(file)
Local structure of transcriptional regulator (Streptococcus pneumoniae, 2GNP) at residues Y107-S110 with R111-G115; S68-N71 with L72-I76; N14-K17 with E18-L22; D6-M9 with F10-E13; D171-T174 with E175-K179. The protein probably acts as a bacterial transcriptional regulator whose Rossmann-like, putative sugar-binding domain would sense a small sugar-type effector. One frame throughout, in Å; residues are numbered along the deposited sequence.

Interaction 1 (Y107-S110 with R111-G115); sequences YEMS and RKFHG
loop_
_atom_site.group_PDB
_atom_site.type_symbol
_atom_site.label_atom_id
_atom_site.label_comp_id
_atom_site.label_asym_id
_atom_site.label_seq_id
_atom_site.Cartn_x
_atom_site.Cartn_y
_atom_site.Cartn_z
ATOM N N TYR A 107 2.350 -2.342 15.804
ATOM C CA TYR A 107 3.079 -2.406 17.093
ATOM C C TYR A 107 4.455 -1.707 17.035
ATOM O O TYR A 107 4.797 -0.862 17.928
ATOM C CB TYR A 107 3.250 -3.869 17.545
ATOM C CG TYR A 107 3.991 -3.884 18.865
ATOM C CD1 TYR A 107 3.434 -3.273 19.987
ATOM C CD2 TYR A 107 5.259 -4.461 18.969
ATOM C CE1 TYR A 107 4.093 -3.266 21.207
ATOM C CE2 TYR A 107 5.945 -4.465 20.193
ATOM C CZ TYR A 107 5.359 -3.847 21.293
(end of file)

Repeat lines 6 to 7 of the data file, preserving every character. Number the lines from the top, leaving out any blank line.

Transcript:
_atom_site.label_atom_id
_atom_site.label_comp_id